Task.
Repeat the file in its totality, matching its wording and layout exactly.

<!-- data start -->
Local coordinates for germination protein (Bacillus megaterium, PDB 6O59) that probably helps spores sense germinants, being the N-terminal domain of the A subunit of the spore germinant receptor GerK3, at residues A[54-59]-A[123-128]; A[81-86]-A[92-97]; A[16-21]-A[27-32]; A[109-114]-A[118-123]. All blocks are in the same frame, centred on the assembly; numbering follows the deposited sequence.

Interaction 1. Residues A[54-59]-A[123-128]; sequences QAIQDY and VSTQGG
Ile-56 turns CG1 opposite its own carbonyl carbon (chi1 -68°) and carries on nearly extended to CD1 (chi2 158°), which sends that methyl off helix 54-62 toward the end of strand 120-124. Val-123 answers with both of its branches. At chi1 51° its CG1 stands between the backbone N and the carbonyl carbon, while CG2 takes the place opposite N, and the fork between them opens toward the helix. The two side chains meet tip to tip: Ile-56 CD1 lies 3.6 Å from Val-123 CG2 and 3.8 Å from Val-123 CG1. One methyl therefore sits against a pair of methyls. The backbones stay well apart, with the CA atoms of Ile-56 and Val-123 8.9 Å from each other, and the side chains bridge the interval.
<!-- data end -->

Local coordinates for germination protein (Bacillus megaterium, PDB 6O59) that probably helps spores sense germinants, being the N-terminal domain of the A subunit of the spore germinant receptor GerK3, at residues A[54-59]-A[123-128]; A[81-86]-A[92-97]; A[16-21]-A[27-32]; A[109-114]-A[118-123]. All blocks are in the same frame, centred on the assembly; numbering follows the deposited sequence.

Interaction 1. Residues A[54-59]-A[123-128]; sequences QAIQDY and VSTQGG
Ile-56 turns CG1 opposite its own carbonyl carbon (chi1 -68°) and carries on nearly extended to CD1 (chi2 158°), which sends that methyl off helix 54-62 toward the end of strand 120-124. Val-123 answers with both of its branches. At chi1 51° its CG1 stands between the backbone N and the carbonyl carbon, while CG2 takes the place opposite N, and the fork between them opens toward the helix. The two side chains meet tip to tip: Ile-56 CD1 lies 3.6 Å from Val-123 CG2 and 3.8 Å from Val-123 CG1. One methyl therefore sits against a pair of methyls. The backbones stay well apart, with the CA atoms of Ile-56 and Val-123 8.9 Å from each other, and the side chains bridge the interval.